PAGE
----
Blog about having premature ovarian failure and trying donor IVF with my sister's eggs

Posts tagged ‘embryo transfer’


I didn’t want to find out the results of my pregnancy test while I was at work last Friday, so my husband said he would take the call from the fertility clinic.

I asked him not to call me either way once he knew, so I wouldn’t know if it was negative or positive until I got to the safety of home that night. We didn’t have any contact that day, apart from me calling him in the morning to let him know I’d had the blood test.  Then just before I left work that night, I called him again, to let him know I was on my way.

I tried to guage from the tone of his voice if the result was positive or not. But I couldn’t tell. Because of that I presumed the test was negative. I then cried and cried and cried all the way home. There was some music on the radio by a band I had never heard of before called the ‘The Unthanks’ who recently played at the Sydney Folk Festival. They are a northern UK folk band and their music was so sweet it made me cry even more. I cried for my husband and me and everyone who so badly wants a baby and has so many problems conceiving.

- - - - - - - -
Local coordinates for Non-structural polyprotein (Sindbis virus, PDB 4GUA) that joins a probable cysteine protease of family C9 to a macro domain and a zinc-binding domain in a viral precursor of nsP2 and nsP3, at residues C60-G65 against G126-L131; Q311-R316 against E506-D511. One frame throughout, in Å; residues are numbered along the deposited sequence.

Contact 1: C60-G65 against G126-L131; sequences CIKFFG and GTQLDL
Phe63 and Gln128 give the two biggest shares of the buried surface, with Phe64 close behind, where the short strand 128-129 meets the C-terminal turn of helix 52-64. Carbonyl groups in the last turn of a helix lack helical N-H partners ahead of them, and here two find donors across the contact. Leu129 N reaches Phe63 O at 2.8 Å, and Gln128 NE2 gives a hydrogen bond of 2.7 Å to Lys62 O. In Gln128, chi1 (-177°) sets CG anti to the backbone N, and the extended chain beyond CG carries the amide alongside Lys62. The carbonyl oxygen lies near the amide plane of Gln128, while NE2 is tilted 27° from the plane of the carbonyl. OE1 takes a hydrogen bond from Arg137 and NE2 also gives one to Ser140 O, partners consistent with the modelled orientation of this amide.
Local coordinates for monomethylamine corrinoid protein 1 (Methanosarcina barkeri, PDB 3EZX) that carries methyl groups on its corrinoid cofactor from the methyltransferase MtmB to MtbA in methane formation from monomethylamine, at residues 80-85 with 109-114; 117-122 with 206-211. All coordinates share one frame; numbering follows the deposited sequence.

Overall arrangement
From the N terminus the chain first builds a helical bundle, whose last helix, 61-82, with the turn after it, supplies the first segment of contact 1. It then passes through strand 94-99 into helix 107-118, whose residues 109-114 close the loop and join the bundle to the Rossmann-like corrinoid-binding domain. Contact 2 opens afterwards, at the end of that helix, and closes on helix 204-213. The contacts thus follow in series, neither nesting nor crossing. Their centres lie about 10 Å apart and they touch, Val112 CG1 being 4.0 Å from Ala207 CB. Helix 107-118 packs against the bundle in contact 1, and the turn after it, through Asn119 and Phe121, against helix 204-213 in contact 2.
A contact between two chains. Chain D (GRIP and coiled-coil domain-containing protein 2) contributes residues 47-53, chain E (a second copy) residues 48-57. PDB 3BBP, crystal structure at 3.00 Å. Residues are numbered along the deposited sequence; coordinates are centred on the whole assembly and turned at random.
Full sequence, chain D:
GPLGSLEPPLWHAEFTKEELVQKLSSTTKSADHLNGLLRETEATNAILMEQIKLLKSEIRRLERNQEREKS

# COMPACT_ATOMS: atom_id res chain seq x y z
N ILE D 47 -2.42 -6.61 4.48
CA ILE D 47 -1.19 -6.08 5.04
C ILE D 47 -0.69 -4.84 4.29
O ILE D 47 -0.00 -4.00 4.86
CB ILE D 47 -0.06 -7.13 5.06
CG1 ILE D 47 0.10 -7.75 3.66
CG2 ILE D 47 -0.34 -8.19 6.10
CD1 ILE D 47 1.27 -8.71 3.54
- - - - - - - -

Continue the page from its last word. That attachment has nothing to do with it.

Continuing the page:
By the time I got home my eyes were red and puffy and stinging from the salt of my tears. My husband met me at the door and led me into the bedroom and sat me down on the bed where there was a bunch of flowers. I thought the flowers were out of commiseration. Then he told me the test was positive! I couldn’t believe it!

I had my follow up blood test today which confirmed I am definitely pregnant. So we are over the moon. But cautiously so, given that we lost our first pregnancy. But for the time being, I am treasuring this feeling, this wonderful feeling.


Are we there yet? On the home straight to test

This Friday we find out if we are pregnant following our last embryo transfer.